LPR vs. GERD: What’s the Difference?

woman having stomachache or heartburn after eating burger, hand holding her abdominal

Do you suffer from heartburn or acid reflux? What about chronic cough or sore throat? If so, you may be affected by GERD or LPR. Although these two conditions are related to acid reflux, they have a few key differences. Keep reading to learn more about the differences between GERD and LPR.

Gastroesophageal Reflux Disease (GERD)

Gastroesophageal reflux disease, or GERD, is a common digestive disorder experienced by people around the world. This condition occurs when stomach acid or bile flows back up into the esophagus, causing a burning sensation in the chest and throat, often known as heartburn.

Symptoms of GERD can be uncomfortable and may include:

  • heartburn (burning in the chest)
  • burning feeling in the throat
  • bad taste in the back of the mouth
  • chest pain when lying down or bending over
  • difficulty swallowing

While these symptoms can occur from time to time, they may be indicative of GERD if they happen more than twice a week, are getting worse, interfere with your day or cause you to wake at night, or if you have had them on and off for years.

Laryngopharyngeal Reflux (LPR):

Laryngopharyngeal reflux (LPR), also sometimes known as silent reflux,  is a form of acid reflux in the upper throat. This digestive disorder occurs when stomach acid backs up into the esophagus and upper throat causing irritation. Unlike GERD, LPR often does not cause heartburn or other typical symptoms of acid reflux. Instead, people with LPR may experience:

  • Chronic cough
  • Hoarseness
  • Throat clearing
  • Postnasal drip
  • Difficulty swallowing
  • Sore throat
  • Feeling of a lump in the throat

Common causes of this condition include a dysfunctional lower esophageal sphincter, hiatal hernia, smoking, alcohol consumption and hormonal changes during pregnancy or menopause.

Key differences between LPR and GERD

Laryngopharyngeal reflux (LPR) and gastroesophageal reflux disease (GERD) are both medical conditions caused by the contents of the stomach coming back into the esophagus. Although both involve acid reflux, there are several key differences in symptoms and treatments between LPR and GERD.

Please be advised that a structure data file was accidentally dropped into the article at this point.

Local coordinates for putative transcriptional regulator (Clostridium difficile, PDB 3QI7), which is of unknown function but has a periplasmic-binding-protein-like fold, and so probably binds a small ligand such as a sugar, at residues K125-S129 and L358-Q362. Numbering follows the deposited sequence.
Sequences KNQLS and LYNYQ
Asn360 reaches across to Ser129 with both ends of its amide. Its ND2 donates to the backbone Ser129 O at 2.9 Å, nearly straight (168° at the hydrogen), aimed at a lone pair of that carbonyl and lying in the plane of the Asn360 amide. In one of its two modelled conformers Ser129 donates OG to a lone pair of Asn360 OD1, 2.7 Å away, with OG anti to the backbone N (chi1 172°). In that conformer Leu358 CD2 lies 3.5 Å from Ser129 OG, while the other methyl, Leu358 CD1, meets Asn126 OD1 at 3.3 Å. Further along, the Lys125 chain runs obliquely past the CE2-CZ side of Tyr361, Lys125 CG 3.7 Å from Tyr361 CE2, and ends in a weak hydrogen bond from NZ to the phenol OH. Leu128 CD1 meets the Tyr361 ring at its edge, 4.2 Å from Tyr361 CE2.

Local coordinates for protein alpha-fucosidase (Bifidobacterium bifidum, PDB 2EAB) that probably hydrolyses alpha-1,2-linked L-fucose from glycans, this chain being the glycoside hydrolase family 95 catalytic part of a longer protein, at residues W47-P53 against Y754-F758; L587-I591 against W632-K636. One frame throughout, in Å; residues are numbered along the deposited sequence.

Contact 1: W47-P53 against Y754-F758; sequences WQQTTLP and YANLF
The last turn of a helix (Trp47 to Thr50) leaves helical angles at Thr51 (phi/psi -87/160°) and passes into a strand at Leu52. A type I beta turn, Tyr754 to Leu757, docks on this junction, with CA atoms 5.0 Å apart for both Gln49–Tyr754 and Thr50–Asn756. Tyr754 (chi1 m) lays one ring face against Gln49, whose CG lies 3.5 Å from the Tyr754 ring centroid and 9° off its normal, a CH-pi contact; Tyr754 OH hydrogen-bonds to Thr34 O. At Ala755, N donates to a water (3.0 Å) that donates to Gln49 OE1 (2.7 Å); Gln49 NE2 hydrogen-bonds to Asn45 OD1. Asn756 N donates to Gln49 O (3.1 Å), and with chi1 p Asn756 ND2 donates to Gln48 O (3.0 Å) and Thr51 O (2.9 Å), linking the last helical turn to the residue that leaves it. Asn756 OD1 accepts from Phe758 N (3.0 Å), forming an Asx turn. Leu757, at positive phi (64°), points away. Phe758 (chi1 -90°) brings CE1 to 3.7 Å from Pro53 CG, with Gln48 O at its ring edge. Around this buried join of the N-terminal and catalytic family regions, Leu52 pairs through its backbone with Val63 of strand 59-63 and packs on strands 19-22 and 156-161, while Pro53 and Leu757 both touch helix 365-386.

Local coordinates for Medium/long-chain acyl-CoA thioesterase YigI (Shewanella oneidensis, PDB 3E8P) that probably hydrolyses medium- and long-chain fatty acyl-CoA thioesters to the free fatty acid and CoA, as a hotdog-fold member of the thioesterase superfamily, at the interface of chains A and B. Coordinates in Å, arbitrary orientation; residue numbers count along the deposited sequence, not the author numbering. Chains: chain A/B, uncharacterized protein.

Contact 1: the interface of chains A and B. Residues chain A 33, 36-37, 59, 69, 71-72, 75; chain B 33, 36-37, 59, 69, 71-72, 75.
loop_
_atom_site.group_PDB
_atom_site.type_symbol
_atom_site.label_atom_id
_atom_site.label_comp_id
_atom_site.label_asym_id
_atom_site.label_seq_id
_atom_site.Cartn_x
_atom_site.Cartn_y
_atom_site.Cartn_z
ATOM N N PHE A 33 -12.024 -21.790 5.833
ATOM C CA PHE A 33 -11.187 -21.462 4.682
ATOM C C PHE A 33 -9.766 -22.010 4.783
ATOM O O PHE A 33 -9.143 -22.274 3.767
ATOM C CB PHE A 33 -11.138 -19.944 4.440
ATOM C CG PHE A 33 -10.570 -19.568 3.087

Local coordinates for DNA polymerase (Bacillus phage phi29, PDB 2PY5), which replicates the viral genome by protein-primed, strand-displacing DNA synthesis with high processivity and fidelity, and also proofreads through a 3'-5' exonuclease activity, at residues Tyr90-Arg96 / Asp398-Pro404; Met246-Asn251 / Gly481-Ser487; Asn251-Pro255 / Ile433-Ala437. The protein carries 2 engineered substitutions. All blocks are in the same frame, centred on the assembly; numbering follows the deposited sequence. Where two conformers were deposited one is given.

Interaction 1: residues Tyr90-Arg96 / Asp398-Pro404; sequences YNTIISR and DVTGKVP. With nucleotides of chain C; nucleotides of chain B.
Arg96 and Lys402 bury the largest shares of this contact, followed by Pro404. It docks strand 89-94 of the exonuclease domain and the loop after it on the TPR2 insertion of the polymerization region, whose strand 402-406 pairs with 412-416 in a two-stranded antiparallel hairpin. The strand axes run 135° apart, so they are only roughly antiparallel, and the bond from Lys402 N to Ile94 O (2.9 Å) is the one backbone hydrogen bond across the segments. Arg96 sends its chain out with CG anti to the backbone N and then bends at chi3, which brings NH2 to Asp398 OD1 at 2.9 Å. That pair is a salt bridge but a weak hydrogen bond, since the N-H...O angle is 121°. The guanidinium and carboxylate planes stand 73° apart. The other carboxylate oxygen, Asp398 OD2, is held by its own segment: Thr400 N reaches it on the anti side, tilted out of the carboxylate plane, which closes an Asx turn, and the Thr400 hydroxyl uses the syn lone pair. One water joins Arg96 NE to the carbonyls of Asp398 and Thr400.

The main difference between LPR and GERD is the location of the reflux. LPR involves the throat and voice box, while GERD involves the esophagus and digestive system. In addition, the symptoms of LPR and GERD can be quite different, with LPR causing symptoms such as chronic cough and hoarseness, and GERD causing symptoms such as heartburn and regurgitation.

Diagnosing LPR and GERD can also be different. While both conditions may involve physical exams and tests such as endoscopy, LPR may require specialized evaluation of the throat and voice box.

Here is a table that shows the similarities and differences between LPR and GERD:

DefinitionReflux of stomach contentsReflux of stomach contents into esophagus
Location of refluxThroat and voice boxEsophagus and digestive system
Typical symptomsChronic cough, hoarsenessHeartburn, regurgitation, chest pain
DiagnosisPhysical exam, laryngoscopyEvaluation of symptoms, endoscopy, pH monitoring
CausesMalfunctioning sphincter, obesity, pregnancy, smoking, certain medicationsWeak/dysfunctional lower esophageal sphincter, obesity, pregnancy, smoking, certain medications
TreatmentLifestyle changes, medicationsLifestyle changes, medications

Overall, LPR and GERD have some similarities in terms of causes and treatment, but differ in the location of reflux and the symptoms experienced. It is important to seek medical evaluation from a healthcare provider for an accurate diagnosis and appropriate treatment plan.

Similarities between LPR and GERD

Despite the differences between LPR and GERD, there are also many similarities. Both conditions can be caused by factors such as diet, obesity, pregnancy, smoking, and certain medications. Treatment for both LPR and GERD may involve weight loss, medications to reduce acid production, and avoiding trigger foods, such as caffeine, fatty meats, spicy dishes, and acidic fruits and vegetables like tomatoes.

Why to See an ENT for LPR and GERD

If you suspect that you have LPR or GERD, it is important to see an ear, nose, and throat (ENT) doctor for evaluation and diagnosis. ENT doctors are trained to recognize and treat conditions that affect the throat and voice box, and they have specialized equipment that can be used to evaluate the area. In addition, ENT doctors are often able to provide more personalized treatment plans for LPR and GERD that take into account the specific needs and symptoms of each individual patient. They are also able to treat inflammation in the throat, esophagus, and larynx, as well as other complications caused by reflux such as sinus and ear infections.

In Conclusion

LPR and GERD are both serious medical conditions that can cause a variety of uncomfortable symptoms. While there are some key differences between the two conditions, they also have several similarities. If you think you may be suffering from either condition, it is important to see an ENT as soon as possible for an accurate diagnosis and to begin treatment. By seeking care from an ENT doctor, you can ensure that you receive an accurate diagnosis and effective treatment for your condition.

Lee A. Kleiman a doctor at Anne Arundel ENT

Dr. Lee A. Kleiman is a double board certified ENT & plastic surgeon at Anne Arundel ENT in Annapolis, Maryland known for his superior clinical outcomes in all Surgical and Non-Surgical ENT, specializing in Sinus Care, Voice and Swallowing, Rhinoplasty and Revision Rhinoplasty, and Facelifts and Non-surgical Aesthetic. He also continues to attend conferences internationally and nationally to keep abreast of the latest treatments and technology.